A volunteer caretaker interacts with cats at the Nebraska
Humane Society in Omaha. The humane society refers pet
adopters to local veterinarians who offer free examinations of
newly adopted pets.
Courtesy of the Nebraska Humane Society
By Katie Burns
The CATalyst Council, a coalition of cat advocates, is launching a pilot program to help improve relations between private practitioners and animal shelters.
The recent Bayer Veterinary Care Usage Study documented that many veterinarians in private practice have concerns about shelters providing veterinary services. CATalyst is seeking to allay these concerns by building partnerships between private practitioners and animal care and control agencies to achieve common goals in feline and canine health and welfare.
Council leaders discussed the initiative Feb. 20 during a press conference at the Western Veterinary Conference in Las Vegas. The council also released results from a pilot program to make over practices to be more cat-friendly, revealing that makeover participants saw an increase in feline veterinary visits.
The initiative to improve relations between shelters and private practitioners, Top to Top, began with CATalyst facilitating an alliance between the Society of Animal Welfare Administrators and the American Society of Veterinary Medical Association Executives.
CATalyst is conducting a Top to Top pilot program during the second and third quarters of 2012 to build partnerships at the local level between animal care and control agencies and private practitioners. The council has developed supportive resources available to anyone.
"We have provided tools for communities to use where shelters and veterinarians can work together to increase homing, decrease relinquishment, increase a lifetime of health care," said Dr. Jane Brunt, CATalyst executive director, in an interview after the WVC.
"We have provided tools for communities to use where shelters and veterinarians can work together to increase homing, decrease relinquishment, increase a lifetime of health care."
The Bayer study's 2011 survey of companion animal practice owners found that 20 percent of respondents were very concerned about competition from "low cost" or "limited service" clinics, and 13 percent were very concerned about competition from shelter veterinarians.
Practice owners in the Bayer study's 2010 focus groups expressed concerns about losing starter services that establish a relationship with clients, including vaccinations and spay and neuter operations.
Resources for the Top to Top pilot program include examples of communities where shelters and private practitioners have worked together to achieve common goals.
One example is Omaha, Neb., where the Nebraska Humane Society and local veterinarians have collaborated in a variety of ways.
Kiley Maddux, NHS vice president of operations, said the humane society refers pet adopters to the many local veterinarians who offer free examinations of newly adopted pets. The Bayer study found that 45 percent of companion animal practices offer a free first examination for pets adopted from shelters.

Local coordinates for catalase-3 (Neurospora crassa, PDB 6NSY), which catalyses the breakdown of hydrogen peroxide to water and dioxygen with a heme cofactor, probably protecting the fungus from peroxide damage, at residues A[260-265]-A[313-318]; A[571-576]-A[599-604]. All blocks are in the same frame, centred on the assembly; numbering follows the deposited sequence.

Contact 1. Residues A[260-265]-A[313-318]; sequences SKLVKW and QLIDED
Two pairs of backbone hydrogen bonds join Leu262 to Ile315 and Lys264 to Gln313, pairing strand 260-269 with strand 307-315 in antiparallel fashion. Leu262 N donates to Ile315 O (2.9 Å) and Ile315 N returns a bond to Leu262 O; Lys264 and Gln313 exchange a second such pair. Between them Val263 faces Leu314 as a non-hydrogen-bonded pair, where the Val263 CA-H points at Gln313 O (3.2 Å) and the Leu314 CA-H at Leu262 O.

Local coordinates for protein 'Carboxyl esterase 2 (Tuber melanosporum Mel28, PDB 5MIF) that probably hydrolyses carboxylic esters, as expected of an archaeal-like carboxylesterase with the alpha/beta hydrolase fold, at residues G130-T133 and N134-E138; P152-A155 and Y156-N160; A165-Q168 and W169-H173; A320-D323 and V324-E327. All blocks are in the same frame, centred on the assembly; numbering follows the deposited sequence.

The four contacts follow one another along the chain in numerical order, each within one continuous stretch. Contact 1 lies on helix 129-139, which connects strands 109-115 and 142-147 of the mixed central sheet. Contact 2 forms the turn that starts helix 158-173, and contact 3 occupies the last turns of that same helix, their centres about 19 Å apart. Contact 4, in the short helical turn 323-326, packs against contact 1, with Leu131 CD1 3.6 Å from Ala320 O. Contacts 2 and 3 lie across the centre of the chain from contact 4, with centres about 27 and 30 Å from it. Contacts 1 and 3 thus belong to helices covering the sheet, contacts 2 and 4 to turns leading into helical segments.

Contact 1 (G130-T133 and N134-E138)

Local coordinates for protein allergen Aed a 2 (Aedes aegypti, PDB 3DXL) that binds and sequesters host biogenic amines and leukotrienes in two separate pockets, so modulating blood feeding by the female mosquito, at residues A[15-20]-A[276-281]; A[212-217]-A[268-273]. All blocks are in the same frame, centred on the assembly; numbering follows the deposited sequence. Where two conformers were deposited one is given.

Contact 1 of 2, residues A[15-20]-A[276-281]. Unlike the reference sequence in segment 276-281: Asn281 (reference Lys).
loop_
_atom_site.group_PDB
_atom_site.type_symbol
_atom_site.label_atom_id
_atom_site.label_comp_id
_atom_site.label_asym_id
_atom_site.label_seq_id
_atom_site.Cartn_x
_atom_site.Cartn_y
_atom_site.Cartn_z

"We know that we can't provide the ongoing care that the adopters need, and we stress it to the adopters how important it is that they do see their veterinarian," Maddux said.
In a past cooperative program that ran out of funding, the humane society gave vouchers to low-income pet owners for spay and neuter operations by local veterinarians, said Pam Wiese, NHS vice president of public relations and marketing. She said participating veterinarians submitted the vouchers to the NHS for reimbursement at a reduced rate.
For communities where shelters and private practitioners want to improve relations, CATalyst's Top to Top resources include materials to help initiate a partnership.
The resources and an application form to participate in the pilot program are available at www.catalystcouncil.org/resources/top_to_top.
CATalyst collaborated with ThinkPets Inc., a provider of client communications and practice analytics, on the cat-friendly practice makeovers. Dr. Brunt said the pilot program demonstrated that practices can increase feline veterinary visits and revenues from those visits.
The pilot cat-friendly makeover program ran from April through September 2011. Makeover participants reported a median increase in number of feline veterinary visits of 9.6 percent, comparing May through September 2010 with May through September 2011. A control group of practices reported a median decrease of 1.1 percent in number of feline veterinary visits during the same time frame.
"We are extremely pleased with these results; the increase exceeded our expectations, and we look forward to expanding the program and offering it to more practices," said Dr. Alexis Nahama, chair of the CATalyst board of directors.
He continued, "With a larger group, we could gain insights on the weight each individual tactic had on the final results and provide veterinarians with a more modular tool set of tactics they could select for their individual hospital's challenges. Our goal is to make it easier to bring more clients into their practices, but also consistently delivering better care to cats."
The pilot cat-friendly makeover program focused on staff training and support, education of existing clients, and implementation of consistent standards of feline care.